Given such circumstances, people forgot that only a last second goal from Joan Canellas sent Denmark out of the quarter-final after a 25:24 defeat against Spain.
Disaster in Poland
Denmark finished fifth in Qatar, only one game short of a “national catastrophe”.
One year later, things turned from bad to worse.
At the European championship 2016 in Poland, Denmark needed one victory from their last two main round matches against Sweden and Germany, to reach the semi-final.
With two and a half minutes left, the Danes were leading 28:25 against Sweden – only to see the Swedes catch up and get a 28:28 draw.
Denmark could still make the semis with a win against Germany, though.
The so-called “Bad Boys” did not play a particularly good game, but good enough to make use of a Danish goal drought in the last seven and a half minutes to change a 21:23 deficit into a 25:23 success.
A further defeat against an otherwise disappointing French team, in the match for fifth place, and several Danish media representatives demanded the firing of Gudmundsson, as did some of the players, reportedly.
He stayed on and qualified Denmark for the Olympics and the 2017 World Championship. The accomplishments gave him peace – for a while.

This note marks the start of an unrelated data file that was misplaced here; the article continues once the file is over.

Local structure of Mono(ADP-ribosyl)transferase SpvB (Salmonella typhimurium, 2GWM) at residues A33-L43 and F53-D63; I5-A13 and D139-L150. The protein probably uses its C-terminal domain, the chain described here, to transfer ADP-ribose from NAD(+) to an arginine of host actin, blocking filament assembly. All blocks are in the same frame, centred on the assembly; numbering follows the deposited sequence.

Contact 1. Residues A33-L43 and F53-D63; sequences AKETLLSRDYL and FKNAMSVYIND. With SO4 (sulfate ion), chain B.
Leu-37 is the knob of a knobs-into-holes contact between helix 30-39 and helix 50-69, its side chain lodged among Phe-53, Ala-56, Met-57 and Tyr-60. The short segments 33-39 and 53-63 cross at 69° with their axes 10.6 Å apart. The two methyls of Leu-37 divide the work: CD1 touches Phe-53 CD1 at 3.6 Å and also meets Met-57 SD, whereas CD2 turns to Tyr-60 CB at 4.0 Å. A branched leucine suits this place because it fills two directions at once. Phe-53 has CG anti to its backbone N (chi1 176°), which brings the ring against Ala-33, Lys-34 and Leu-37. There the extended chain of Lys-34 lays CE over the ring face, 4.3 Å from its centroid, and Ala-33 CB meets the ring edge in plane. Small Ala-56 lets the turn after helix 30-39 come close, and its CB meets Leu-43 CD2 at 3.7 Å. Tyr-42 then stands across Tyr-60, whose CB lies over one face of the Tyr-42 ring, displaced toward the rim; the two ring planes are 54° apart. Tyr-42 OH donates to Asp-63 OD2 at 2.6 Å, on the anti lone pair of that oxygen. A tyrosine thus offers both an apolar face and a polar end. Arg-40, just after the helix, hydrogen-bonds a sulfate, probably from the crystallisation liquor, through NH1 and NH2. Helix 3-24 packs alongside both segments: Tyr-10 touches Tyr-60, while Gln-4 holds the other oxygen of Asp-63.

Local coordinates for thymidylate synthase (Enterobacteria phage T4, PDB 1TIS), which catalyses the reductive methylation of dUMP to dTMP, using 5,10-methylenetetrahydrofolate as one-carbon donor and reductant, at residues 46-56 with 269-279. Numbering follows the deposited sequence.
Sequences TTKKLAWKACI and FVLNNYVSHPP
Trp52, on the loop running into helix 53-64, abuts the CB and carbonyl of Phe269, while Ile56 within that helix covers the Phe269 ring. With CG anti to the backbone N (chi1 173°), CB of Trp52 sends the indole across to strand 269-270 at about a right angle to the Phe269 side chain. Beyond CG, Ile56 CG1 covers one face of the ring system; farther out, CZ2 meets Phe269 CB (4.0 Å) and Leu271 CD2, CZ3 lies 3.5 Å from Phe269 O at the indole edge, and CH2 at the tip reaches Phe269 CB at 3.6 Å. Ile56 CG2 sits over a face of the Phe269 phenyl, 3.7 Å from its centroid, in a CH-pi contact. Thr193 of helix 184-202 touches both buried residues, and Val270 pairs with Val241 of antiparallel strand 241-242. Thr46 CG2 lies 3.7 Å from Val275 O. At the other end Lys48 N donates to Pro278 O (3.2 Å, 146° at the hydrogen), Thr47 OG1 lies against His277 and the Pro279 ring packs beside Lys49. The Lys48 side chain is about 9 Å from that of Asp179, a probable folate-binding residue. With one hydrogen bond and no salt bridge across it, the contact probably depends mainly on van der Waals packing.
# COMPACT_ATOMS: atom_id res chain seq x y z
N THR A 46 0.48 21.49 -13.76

What happened in Rio did not stay in Rio
We will probably never know exactly what happened behind the scenes during the Olympic tournament in Rio, but what we do know is that things got pretty turbulent.
Evidently, Ulrik Wilbek held one or two meetings with the players or groups of players, when a possible sacking of Gudmundsson was mentioned.
We also know that the events in Rio were so serious that Wilbek had to resign from his position as sports director with immediate effect, after returning to Denmark.
With Ulrik Wilbek gone, Gudmundsson´s main problem appeared to have vanished.
He would be able to work more freely, and the Olympic gold would give him the necessary credit with the players and media alike. As we all know by now, this was not the way it turned out.
The relations between Gudmundsson and the players were still far from being warm and fuzzy, and the same held true for the relationship between the coach and his employer – the DHF.
It was no surprise when news broke back in November that he was stepping down upon contract expiration in the summer of 2018.
Actually, who made the decision at that meeting, Gudmundsson himself or the DHF, remains unclear until this day. But it became apparent if it wasn’t obvious before that the match between Gudmundur Gudmundsson and Danish handball never became a happy one. The most recent disappointment, the 10th place at the World Cup in France, only sped up the divorce.
What everyone wanted
Now, Nikolaj Jacobsen gets the chance to take over earlier than expected.
The former national left-wing was scheduled to assume his duties this summer but now he will be in charge already for the European championship qualifiers in May and June.
Jacobsen has all it takes to become an instant success.
Media wanted him. The players wanted him. The federation wanted him and he himself wanted the job very much.
If he can only manage two demanding tasks at the same time – being head coach of Rhein-Neckar Löwen and the Danish national team – Nikolaj Jacobsen ought to become the savior, Gudmundur Gudmundsson never was.